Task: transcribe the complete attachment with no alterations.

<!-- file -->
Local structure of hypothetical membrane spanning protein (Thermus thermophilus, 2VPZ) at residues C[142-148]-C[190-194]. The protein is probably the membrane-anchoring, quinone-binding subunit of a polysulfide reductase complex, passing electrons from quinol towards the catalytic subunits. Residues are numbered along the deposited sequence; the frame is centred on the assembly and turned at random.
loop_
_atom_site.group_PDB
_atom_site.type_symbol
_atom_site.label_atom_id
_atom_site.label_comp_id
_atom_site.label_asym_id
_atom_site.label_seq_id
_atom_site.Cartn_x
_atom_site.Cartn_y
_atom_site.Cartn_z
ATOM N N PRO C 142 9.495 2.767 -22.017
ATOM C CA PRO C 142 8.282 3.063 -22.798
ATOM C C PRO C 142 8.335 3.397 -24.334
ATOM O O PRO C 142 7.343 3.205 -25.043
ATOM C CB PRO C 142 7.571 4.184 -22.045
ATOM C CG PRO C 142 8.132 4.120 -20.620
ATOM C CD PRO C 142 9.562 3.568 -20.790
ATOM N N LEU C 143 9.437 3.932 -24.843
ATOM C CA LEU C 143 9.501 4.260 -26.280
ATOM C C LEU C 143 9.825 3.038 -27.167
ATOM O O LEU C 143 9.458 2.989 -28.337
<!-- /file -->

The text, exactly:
Local structure of hypothetical membrane spanning protein (Thermus thermophilus, 2VPZ) at residues C[142-148]-C[190-194]. The protein is probably the membrane-anchoring, quinone-binding subunit of a polysulfide reductase complex, passing electrons from quinol towards the catalytic subunits. Residues are numbered along the deposited sequence; the frame is centred on the assembly and turned at random.
loop_
_atom_site.group_PDB
_atom_site.type_symbol
_atom_site.label_atom_id
_atom_site.label_comp_id
_atom_site.label_asym_id
_atom_site.label_seq_id
_atom_site.Cartn_x
_atom_site.Cartn_y
_atom_site.Cartn_z
ATOM N N PRO C 142 9.495 2.767 -22.017
ATOM C CA PRO C 142 8.282 3.063 -22.798
ATOM C C PRO C 142 8.335 3.397 -24.334
ATOM O O PRO C 142 7.343 3.205 -25.043
ATOM C CB PRO C 142 7.571 4.184 -22.045
ATOM C CG PRO C 142 8.132 4.120 -20.620
ATOM C CD PRO C 142 9.562 3.568 -20.790
ATOM N N LEU C 143 9.437 3.932 -24.843
ATOM C CA LEU C 143 9.501 4.260 -26.280
ATOM C C LEU C 143 9.825 3.038 -27.167
ATOM O O LEU C 143 9.458 2.989 -28.337